Speakeasy Exchange – One: Creative Labor
Saturday April 7, 2 PM
Speakeasy Exchanges are conversational platforms designed to draw on the collective knowledge and experience of all participants. Rather than reinforcing the roles of expert panel and attentive audience, invited guests in this series will come prepared with questions to stimulate and guide public discourse.
The first conversation will be concerned with the complex ways in which artists work – both for themselves and for others. How do artists maintain an active and creative personal practice while earning a living or supporting a family? How does earning money interface with the gift economy at the core of many art practices? What makes the difference between alignment, synergy and compromise? How do the burgeoning “creative industries” impact other kinds of creative labor that are experimental, immaterial or provocative? Should artists be paid more for the work they do, or is there more creative freedom to be gained in inventing different kinds of value? Come down to the Speakeasy for a drink, and bring your ideas and experiences to the conversation.
Julia Cole is an artist, community strategist and educator, who affirms that social practice as an art form does not earn a living. She makes a modest income working part-time in a non-profit arts organization and by making public art. She enjoys the freedom, but wishes full-time creative engagement came with social benefits like health insurance and a retirement plan.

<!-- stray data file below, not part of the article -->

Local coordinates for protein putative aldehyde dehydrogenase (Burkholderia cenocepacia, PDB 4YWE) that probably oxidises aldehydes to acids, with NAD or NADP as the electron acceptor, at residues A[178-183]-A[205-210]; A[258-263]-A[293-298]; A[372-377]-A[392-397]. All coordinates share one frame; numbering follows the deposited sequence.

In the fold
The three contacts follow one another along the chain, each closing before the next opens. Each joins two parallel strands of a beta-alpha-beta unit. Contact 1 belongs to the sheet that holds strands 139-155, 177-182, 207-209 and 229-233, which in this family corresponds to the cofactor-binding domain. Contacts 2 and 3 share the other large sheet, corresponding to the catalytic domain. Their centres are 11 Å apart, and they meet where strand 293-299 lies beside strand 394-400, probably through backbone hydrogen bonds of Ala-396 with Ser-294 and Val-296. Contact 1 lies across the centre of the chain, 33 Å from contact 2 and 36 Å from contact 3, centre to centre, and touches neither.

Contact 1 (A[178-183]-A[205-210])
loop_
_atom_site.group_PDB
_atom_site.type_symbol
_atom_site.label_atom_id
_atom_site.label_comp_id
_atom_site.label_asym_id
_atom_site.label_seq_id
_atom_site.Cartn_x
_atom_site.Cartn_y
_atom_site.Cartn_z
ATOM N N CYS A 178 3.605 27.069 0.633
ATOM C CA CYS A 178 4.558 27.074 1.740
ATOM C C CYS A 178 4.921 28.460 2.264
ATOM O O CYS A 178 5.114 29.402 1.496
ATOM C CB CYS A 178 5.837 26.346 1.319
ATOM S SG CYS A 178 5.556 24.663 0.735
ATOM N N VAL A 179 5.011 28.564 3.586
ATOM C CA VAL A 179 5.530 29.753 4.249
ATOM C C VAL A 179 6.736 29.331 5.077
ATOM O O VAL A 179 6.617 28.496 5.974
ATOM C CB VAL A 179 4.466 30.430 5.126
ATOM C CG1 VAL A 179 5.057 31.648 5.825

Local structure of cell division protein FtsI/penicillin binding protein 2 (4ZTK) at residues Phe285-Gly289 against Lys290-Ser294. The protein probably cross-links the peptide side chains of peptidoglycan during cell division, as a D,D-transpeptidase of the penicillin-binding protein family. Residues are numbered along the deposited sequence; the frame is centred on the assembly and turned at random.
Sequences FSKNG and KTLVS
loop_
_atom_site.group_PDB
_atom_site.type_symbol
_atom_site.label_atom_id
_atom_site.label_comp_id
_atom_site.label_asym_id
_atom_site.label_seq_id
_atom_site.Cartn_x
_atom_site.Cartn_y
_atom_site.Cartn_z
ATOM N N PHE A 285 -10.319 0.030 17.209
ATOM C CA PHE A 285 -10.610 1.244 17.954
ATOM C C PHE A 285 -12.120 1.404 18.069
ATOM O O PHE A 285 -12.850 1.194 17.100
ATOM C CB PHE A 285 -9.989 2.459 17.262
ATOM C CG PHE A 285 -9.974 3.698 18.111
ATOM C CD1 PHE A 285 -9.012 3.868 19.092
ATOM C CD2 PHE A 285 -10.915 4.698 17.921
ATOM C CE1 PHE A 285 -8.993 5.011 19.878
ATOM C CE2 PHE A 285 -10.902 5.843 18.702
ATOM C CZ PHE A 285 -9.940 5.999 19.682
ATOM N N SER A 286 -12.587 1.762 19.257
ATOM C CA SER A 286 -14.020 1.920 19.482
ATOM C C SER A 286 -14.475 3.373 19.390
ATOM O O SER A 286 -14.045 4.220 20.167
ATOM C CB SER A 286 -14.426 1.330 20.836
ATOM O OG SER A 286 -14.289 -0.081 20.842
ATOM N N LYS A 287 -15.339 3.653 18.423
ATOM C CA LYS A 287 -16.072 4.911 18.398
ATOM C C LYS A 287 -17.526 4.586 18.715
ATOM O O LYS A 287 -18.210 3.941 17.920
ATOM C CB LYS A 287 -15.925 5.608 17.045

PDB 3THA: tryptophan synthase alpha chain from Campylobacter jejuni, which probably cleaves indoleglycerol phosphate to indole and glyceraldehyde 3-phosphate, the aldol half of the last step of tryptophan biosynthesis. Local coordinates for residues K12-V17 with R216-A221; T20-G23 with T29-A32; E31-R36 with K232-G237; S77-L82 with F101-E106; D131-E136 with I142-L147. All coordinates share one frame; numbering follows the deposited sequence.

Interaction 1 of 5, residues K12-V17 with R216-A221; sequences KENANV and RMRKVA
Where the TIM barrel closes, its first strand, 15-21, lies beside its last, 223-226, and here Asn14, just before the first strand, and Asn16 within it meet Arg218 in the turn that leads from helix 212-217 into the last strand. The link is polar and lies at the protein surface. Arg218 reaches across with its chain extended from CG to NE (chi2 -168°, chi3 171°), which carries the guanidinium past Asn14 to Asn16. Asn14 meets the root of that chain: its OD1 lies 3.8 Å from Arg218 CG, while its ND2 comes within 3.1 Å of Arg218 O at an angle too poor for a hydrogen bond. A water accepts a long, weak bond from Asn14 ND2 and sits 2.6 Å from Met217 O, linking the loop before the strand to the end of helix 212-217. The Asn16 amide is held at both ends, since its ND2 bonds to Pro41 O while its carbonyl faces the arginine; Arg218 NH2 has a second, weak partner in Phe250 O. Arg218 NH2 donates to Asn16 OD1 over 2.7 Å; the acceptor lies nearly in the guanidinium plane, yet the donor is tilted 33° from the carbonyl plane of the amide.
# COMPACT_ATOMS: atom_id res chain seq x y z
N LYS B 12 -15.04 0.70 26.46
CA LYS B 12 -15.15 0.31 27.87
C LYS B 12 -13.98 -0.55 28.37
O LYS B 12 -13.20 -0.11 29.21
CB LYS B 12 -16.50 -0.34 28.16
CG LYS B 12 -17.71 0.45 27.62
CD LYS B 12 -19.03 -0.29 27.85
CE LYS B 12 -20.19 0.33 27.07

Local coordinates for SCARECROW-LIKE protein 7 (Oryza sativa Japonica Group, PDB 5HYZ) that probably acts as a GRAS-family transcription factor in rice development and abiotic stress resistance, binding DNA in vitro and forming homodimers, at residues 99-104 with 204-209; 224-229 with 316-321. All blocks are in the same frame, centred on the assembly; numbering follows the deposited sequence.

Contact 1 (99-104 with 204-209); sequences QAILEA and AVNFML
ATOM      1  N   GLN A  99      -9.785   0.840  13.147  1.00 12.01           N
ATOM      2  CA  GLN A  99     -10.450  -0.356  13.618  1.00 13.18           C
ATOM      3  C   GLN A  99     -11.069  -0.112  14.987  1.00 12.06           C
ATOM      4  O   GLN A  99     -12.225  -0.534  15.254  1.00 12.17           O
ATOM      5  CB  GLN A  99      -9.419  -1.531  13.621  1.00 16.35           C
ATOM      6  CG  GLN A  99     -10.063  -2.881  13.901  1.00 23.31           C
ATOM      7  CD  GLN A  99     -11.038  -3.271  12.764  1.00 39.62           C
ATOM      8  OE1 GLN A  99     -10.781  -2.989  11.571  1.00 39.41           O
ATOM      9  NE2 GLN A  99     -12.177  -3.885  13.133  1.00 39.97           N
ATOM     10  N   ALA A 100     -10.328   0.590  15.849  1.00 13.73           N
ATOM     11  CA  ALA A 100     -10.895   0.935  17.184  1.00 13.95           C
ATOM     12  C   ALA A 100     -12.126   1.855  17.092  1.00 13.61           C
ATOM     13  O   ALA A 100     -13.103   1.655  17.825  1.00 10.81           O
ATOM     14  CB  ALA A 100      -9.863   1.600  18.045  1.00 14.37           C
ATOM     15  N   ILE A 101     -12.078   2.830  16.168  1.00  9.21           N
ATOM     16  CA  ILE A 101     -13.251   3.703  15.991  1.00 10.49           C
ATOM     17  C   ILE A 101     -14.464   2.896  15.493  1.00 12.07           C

David Dowell is a principal at El Dorado architects. Eldo is a progressive company that supports and works with artists, and is creatively exploring a practice of radical pragmatism. The result is a quasi-commercial enterprise that offers both personal challenges and satisfactions.
Eric May is self-employed. He is the owner of a Chicago gallery called Roots & Culture that exhibits innovative and progressive work by emerging artists. He has also developed a business from his own creative, relational practice, known as E-Dogz Mobile Culinary Community Center (featured at the Speakeasy on Friday April 6th).
Jordan Stempleman is a poet, and also works as an adjunct professor at a local art school. He believes that both of these “jobs” are viewed with a kind of superfluous necessity that leads to a severe undervaluation (spiritually and economically). But he also feels there is a certain vantage point and perspective that is gained (gifted?) from the near anonymity and movement within a class system.